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Supernatural is truth
1x22 John Meta: The Beginning of the End of John's Journey 
5th-Nov-2006 11:52 pm
not dead 'm writing
This ends, now. I'm ending it. I don't care take what it takes.
John Winchester, Salvation

Devil's Trap ends the first season with a bang. Quite literally. *g*

In retrospective, it's great to see Sam and Dean's first scene in the car, because the continuity with how their characters will behave in season 2 is so very tight, a true pleasure to watch. Such consistency is still a wonder to me, and I appreciate it very much. As soon as Dean takes the initiative and decides what to do, Sam starts questioning it. As they contemplate their father possibly being dead, Sam starts talking about their revenge and what John would have wanted them to do, whereas Dean's ferocity in stopping everything Demon-related until their father is safe and back with them, well, is scary.

But what about John?

I think that the lines I quoted at the beginning, even if spoken in Salvation (which is after all the first part of a two parter), really express the core explanation for John's behaviour all throughout Devil's Trap.

Let's step back for a moment, though, and spend a couple of words about Bobby and what his presence reveals to us about John.

DEAN: To tell you the truth, wasn't sure we should come.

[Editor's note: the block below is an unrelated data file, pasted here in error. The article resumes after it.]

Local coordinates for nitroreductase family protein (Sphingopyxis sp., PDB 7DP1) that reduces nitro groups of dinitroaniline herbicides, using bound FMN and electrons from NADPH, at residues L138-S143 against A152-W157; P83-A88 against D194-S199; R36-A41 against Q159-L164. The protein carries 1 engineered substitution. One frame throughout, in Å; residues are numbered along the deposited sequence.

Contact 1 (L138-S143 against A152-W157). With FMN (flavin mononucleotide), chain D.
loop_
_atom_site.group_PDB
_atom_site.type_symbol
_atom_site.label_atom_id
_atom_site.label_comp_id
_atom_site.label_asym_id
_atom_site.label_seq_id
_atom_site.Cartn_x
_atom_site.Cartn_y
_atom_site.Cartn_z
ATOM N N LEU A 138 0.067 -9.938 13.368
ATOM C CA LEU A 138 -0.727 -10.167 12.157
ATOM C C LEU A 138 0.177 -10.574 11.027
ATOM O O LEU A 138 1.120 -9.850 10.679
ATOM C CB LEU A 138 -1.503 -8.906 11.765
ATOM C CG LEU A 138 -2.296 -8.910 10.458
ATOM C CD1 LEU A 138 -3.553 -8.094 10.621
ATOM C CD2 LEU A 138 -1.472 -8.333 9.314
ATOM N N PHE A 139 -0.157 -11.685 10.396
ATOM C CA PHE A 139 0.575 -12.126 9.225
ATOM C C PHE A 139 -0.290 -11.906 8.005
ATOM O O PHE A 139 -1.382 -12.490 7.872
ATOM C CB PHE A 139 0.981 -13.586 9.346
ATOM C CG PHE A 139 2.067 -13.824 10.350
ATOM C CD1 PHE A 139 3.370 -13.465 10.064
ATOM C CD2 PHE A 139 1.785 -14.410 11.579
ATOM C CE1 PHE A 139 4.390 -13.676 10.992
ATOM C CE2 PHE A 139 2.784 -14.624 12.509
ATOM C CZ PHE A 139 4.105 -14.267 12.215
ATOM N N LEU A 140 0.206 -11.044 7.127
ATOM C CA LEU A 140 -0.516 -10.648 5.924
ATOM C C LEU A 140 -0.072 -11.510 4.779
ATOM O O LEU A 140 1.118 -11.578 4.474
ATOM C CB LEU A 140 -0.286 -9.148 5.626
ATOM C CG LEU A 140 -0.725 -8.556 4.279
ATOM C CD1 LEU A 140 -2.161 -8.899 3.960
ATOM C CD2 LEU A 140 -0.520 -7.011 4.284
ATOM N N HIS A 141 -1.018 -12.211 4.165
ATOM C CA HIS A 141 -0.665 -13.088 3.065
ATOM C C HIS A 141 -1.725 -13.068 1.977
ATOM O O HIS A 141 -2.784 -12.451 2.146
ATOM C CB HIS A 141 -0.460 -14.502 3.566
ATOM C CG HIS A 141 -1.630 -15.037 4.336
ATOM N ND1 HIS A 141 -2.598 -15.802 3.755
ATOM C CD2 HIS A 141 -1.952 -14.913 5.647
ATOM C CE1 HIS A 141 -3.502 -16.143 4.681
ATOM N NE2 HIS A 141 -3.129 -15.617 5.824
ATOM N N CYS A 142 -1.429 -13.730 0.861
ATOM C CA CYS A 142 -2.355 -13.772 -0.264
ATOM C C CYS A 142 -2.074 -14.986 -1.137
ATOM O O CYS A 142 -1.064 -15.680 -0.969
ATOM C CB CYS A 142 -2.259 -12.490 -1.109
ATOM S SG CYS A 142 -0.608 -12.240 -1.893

BOBBY: Nonsense, your Daddy needs help.
DEAN: Last time we saw you, you did threaten to blast him full of buckshot, cocked the shotgun and everything.
BOBBY: Yeah, well, what can I say, John tends to have that effect on people.
DEAN: Yeah, I guess he does.

First think, I'd like to point out how Bobby says 'your daddy' - he repeats it a little later, too.

I don't know if it's just me, but using 'daddy' speaks to me of Bobby having known the Winchesters when the boys were really little. It's obvious that Dean is the one that has seen Bobby most recently, along with John, whereas possibly Sam hasn't seen him in a very long time, certainly before Stanford. However, Sam comment son the book of Salomon as if he's never known that Bobby had all this knowledge avaialble to him, or close enough to, that it makes me think that he hasn't seen bobby since he was too small to realize exactly what all those books might be.

Another reason why Bobby using 'daddy' strikes me is because it enhances John's father figure and role juxtaposing it with Dean and Sam's actual situation as 'lost boys' that haven't yet grown, because 'Daddy' is always around, always taking care of them.

The second point I'd like to make is how easily, apparently, John had falling outs with his friends.

First Daniel Elkins in DMB, now Bobby, Ellen in season 2. I wonder how many others. This helps in adding strenght to Sam's depiction of his father, as someone so focused, so stubborn, so obsessed, that he's very well capable of cutting ties to 'friends' that don't agree with him - or 'sons' - in order to follow the road he's taken. We don't know why John had this falling out with Bobby, whereas we know from John's own mouth that his controversy with Elkins was almost certainly about the Colt, and about Elkins wanting to keep hunting vampires and John believing them extinct. We will hopefully learn what has brought about the falling out with Ellen, at some point (what is said in No Exit doesn't fully convince me, it seems like only one part of the whole story).